The 65-and-older population has seen rapid growth since 2010, as baby boomers born in the two decades after the second world war begin to gray. Based on the US Census Bureau reports, the country had more than 54 million residents aged 65 years and older as of July 1st, 2019.
The day may not be far when your aging parents are unable to take care of their own financial duties. Your parents might go through a deterioration of their cognitive abilities as well as a risk of falling prey to scammers looking to swindle them out of their hard-earned savings.
The financial responsibilities of your elderly parents need careful planning on your part.
Here we discuss some of the steps you can take to manage your parents’ finances.
Start the Conversation with Your Parents
Your parents may not need your help right now, but that should not stop you from starting a dialogue. As per the National Institute on Aging guidelines, you will need your parents’ written consent in advance to discuss their personal financial and medical matters with financial representatives, doctors, and Medicare executives.
Starting a conversation now will give a better idea of the degree of involvement expected from you, over time. Moreover, privacy laws may inhibit such conversations later.
Make Gradual Changes
They might need your help, but maybe hesitant to ask for it. The onus will be on you to be sensitive and work with them in a manner that takes care of their needs without making them uncomfortable.
Be wary of rushing in to take charge of your parents’ finances. Instead, extend your support only when needed at first, and then increase it gradually, so that it gives them time to be comfortable with the new arrangements.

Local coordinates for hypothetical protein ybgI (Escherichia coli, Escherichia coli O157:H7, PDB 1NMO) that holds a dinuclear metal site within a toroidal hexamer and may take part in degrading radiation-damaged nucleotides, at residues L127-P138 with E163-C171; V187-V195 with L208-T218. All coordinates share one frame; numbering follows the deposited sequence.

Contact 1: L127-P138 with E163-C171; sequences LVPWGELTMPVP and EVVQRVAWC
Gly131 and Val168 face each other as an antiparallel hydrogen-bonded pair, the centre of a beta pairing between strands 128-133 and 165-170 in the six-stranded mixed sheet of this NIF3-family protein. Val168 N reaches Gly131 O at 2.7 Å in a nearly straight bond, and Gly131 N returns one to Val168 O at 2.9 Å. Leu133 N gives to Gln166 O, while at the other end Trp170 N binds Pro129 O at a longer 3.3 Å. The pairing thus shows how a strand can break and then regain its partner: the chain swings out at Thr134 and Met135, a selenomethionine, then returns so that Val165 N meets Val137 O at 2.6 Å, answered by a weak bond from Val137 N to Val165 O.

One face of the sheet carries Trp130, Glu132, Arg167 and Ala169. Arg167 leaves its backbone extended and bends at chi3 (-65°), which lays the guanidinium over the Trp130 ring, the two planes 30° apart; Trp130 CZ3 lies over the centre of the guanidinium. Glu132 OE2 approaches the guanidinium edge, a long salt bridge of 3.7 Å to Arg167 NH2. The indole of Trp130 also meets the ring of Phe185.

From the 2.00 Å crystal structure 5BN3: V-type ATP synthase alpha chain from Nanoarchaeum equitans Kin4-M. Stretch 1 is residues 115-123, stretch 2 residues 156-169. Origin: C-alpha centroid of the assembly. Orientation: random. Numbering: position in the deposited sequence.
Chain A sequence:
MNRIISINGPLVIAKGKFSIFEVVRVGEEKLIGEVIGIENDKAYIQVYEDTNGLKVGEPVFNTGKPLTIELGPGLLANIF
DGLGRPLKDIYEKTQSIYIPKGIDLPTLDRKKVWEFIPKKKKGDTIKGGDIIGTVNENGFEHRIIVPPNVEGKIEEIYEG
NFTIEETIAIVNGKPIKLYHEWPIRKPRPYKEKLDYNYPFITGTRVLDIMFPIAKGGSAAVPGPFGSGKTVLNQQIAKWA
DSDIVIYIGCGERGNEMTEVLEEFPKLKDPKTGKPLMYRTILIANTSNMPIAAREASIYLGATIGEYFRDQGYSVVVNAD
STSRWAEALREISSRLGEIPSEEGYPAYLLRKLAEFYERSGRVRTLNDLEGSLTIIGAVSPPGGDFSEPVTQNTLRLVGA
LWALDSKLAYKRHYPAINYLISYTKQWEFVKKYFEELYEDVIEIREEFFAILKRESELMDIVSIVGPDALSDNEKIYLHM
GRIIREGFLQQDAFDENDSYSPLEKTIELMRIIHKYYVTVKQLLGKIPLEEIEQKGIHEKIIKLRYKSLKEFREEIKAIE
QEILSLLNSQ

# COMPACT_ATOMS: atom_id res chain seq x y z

Compile all the Important Documents
Take inventory of your parent’s account numbers, contacts, and legal documents. Prepare a list of insurance policies, certificates, deeds, and wills; and make sure that everything is up to date, and valid. While compiling this data, ensure the safety of all sensitive information and the security of the storage location.
Execute a Power of Attorney
A capable adult can sign a power of attorney to assign powers to another person to exercise choices and act on their behalf. A power of attorney can have a limited or broad scope, utility, or duration, and cover general, medical, or financial decisions.
A power of attorney on behalf of your parents provides you the legal authority to make the necessary decisions when your parents are not able to do so. An attorney conversant with elder law can help you to draft a power of attorney document according to your needs. These are the three documents you might need, to begin with:
A Durable Power of Attorney
This document appoints someone your parents can trust to look after their financial responsibilities should they be no longer capable to do so themselves.
A Health Care Proxy
Your parents can assign powers to a trusted individual to make medical decisions when they are incapable to do so.
This legal document includes your parents’ wishes related to the division of their assets once they pass.
Executing these documents can be emotionally taxing, but you will need legal documentation if there is a sudden deterioration of your parent’s health, making them incapacitated to carry out these tasks.
Separate Your Finances
Avoid mixing your parents’ finances with your own, even if it seems convenient at the time. It is important to keep your funds and assets separate and not put your own financial and retirement goals in jeopardy while helping your parents.
Keep Your Loved Ones Informed
It’s vital to communicate with the other members of the family, especially siblings, yours as well as your parents’. This can reduce any chances of misunderstanding apart from the fact that relatives can extend their support in managing some of the responsibilities.
Additional Practical Suggestions
- Try to curtail your parents’ vulnerability to fraudsters by placing their phone number on the Do Not Call registry
- Ensure the safety and security of all legal and financial documents
- Keep copies of all financial transactions handled by you on your parents’ behalf
- Make a budget and open a savings account
- Consult an investment advisor for the assessment of your parents’ investments
- Seek advice on when your parents should start withdrawals from their social security payments